Tuesday, August 23, 2011


Goin' to the School Dunce

The Christian Post seems surprised that an atheist might defend the rights of a homophobe.

A Florida high school teacher who was suspended from the classroom for a comment he made against gay marriage on his Facebook page has gained an unlikely defender – an atheist.

Hemant Mehta, also known as the "friendly atheist," initially wanted to join in on the backlash against the teacher – Jerry Buell from Mount Dora High School. But he now argues that Buell should not be punished for his beliefs about homosexuality, as long as they are not articulated in the classroom.

"This is a free speech issue," Mehta wrote on his blog Saturday. "You don’t have to like what Buell said – I know I don’t – but everyone has the right to believe what they want, even if it’s crazy, untrue, or harmful."
Buell's comments are pretty objectionable, especially coming from someone who has been a Social Studies Department chair and has taught American history and government:

I'm watching the news, eating dinner, when the story about New York okaying same sex unions came on and I almost threw up. And now they showed two guys kissing after their announcement. If they want to call it a union, go ahead. But don't insult a man and woman's marriage by throwing it in the same cesspool as same-sex whatever! God will not be mocked. When did this sin become acceptable???
Umm ... one man's "sin" is another man's perfectly acceptable behavior and a social studies and history teacher should know that.

Buell was suspended from his job for violation of the school's "social media policy."

But even worse are the comments of Chris Patton, communications officer [Officer? As in Keystone Kop?] for Lake County schools, who helped develop the guidelines:

People think they're free to say what they want to, but in some aspects it can come back to haunt you.
Uh ... people are free to say what they want to say ... it's that First Amendment thingie ... at least on their own time and in their personal capacity.

The leading Supreme Court case in this regard is probably Pickering v. Board Of Education. In that case a teacher was dismissed for sending a letter to a local newspaper critical of the Board of Education concerning a proposed tax increase. The Court held "absent proof of false statements knowingly or recklessly made by him [i.e., defamation of the board members], a teacher's exercise of his right to speak on issues of public importance may not furnish the basis for his dismissal from public employment."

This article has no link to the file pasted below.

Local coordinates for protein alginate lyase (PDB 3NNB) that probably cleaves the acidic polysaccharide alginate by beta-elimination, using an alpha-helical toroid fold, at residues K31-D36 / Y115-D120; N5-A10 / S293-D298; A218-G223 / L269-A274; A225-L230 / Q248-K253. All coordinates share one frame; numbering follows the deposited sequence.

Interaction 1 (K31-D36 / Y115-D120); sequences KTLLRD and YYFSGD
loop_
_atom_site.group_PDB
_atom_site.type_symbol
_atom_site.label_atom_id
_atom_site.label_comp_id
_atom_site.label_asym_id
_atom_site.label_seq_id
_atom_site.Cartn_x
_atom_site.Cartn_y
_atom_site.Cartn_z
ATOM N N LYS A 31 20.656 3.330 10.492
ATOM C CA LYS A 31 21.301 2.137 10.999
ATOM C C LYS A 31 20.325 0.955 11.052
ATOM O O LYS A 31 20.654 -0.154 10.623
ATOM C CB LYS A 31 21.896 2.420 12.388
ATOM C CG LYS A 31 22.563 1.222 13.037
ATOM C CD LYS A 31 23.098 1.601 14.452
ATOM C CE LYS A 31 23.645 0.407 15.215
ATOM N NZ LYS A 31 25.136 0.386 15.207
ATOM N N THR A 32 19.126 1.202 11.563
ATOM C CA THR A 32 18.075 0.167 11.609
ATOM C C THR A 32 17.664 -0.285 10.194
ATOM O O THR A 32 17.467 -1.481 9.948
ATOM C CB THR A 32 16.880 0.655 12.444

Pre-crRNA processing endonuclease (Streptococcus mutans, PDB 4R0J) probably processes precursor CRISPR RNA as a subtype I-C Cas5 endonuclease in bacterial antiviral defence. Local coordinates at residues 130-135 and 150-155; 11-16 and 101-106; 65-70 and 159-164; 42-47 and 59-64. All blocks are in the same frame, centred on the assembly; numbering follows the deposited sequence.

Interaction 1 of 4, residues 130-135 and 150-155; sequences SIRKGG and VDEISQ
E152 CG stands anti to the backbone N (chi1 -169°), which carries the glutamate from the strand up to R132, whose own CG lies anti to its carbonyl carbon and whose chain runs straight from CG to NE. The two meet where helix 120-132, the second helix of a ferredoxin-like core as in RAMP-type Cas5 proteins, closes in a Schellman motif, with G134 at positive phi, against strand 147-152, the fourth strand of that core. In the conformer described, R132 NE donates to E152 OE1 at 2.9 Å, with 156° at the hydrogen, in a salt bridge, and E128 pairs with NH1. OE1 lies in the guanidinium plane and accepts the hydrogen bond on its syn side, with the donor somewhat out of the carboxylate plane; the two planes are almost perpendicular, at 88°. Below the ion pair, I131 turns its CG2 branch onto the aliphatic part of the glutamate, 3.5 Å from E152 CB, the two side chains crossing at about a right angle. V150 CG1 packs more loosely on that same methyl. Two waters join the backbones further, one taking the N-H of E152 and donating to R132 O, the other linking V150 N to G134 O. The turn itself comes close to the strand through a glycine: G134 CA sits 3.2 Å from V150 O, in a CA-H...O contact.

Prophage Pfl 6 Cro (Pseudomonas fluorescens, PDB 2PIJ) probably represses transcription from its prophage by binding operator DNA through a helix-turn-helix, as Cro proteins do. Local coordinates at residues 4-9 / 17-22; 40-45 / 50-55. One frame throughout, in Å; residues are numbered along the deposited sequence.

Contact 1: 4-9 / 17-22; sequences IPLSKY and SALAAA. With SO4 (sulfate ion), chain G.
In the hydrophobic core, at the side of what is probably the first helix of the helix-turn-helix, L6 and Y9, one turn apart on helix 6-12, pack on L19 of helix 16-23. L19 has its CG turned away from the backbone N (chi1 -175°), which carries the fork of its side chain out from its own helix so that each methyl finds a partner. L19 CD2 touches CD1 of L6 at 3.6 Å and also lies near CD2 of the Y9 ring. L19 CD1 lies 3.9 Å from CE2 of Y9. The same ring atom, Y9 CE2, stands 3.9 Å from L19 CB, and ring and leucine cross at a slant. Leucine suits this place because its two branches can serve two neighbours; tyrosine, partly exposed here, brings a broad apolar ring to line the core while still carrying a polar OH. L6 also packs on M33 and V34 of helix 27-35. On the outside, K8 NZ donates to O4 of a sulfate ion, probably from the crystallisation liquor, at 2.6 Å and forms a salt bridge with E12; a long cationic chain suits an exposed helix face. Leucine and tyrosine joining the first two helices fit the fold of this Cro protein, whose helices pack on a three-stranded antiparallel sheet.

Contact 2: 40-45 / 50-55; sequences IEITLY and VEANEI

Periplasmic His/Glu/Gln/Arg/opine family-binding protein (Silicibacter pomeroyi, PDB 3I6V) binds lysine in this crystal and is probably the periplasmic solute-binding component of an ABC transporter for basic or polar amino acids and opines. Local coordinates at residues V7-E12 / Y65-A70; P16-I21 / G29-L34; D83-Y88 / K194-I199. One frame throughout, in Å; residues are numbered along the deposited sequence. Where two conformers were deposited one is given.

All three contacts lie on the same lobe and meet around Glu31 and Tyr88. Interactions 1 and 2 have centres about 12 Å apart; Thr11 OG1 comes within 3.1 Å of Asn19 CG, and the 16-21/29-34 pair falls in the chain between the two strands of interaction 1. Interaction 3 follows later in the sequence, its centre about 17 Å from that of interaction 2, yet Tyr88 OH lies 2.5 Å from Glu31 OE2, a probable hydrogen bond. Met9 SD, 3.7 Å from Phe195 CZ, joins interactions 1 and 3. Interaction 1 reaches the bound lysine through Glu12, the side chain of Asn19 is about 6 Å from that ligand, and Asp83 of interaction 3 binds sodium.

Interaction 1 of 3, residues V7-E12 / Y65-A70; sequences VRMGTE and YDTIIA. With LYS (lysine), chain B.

A teacher may also be restricted in his speech during class, such as being prevented from teaching creationism in science class, or in what he says in government publications or on government websites, but that is not the case here, where the comments were on his personal Facebook page.

For once Liberty Counsel is right (blind pigs and acorns and all that):

If the First Amendment does not protect Mr. Buell’s right to voice his personal opinion, on his personal time, from his personal computer, on his personal Facebook page, then the First Amendment means nothing.

Dumb question here: I've heard about teachers getting reprimanded or fired for having photos on their personal Facebook pages that administrators think send the wrong image, like, oh, I dunno, maybe something involving jello shots and it just sends the communications officer aquiver about the school's reputation from there . . .

Is posting a photo of yourself (which is definitely of a personal, off-hours nature) a free speech issue?

-- pew sitter
Is posting a photo of yourself (which is definitely of a personal, off-hours nature) a free speech issue?

Yes. But that's not the end of it. Free speech is not unlimited and just because you have the right to publish doesn't mean that others can't retaliate.

A public school teacher probably cannot be punished for having pictures on Facebook showing her/him downing jello shots (not on school property!). Pictures of her/him downing jello shots (anywhere!) with students is getting her/his ass fired.

In the first case, simply having a drink is permissible adult conduct for a public employee (not like those 7th Day Adventists who got fired from an Adventist college for having a bit of wine while watching a football game). In the second it is evidence of improper conduct.

It gets murkier in between. Lots of pictures of jello shots at lots of differnt events may raise legitimate concerns leading to investigation of the teacher but just the pictures should not be grounds for dicipline.

-- pew sitter
Is it a sign of age that I had to do a search on "jello shot"?
RBH: I had to look it up, too, and I think I'm a little younger (54yo) than you.
Hah! I'm 62 and I knew what they were.

I guess that makes me the real hep cat of the internet.

. . . or maybe RBH and E.K. are in more elevated enclaves!

-- pew "oh, just fix me a gin and tonic, Skippy!" sitter
Hah! I'm 62...

Hey, me too! That was a good year.
(mutter mutter) 62? Kids!
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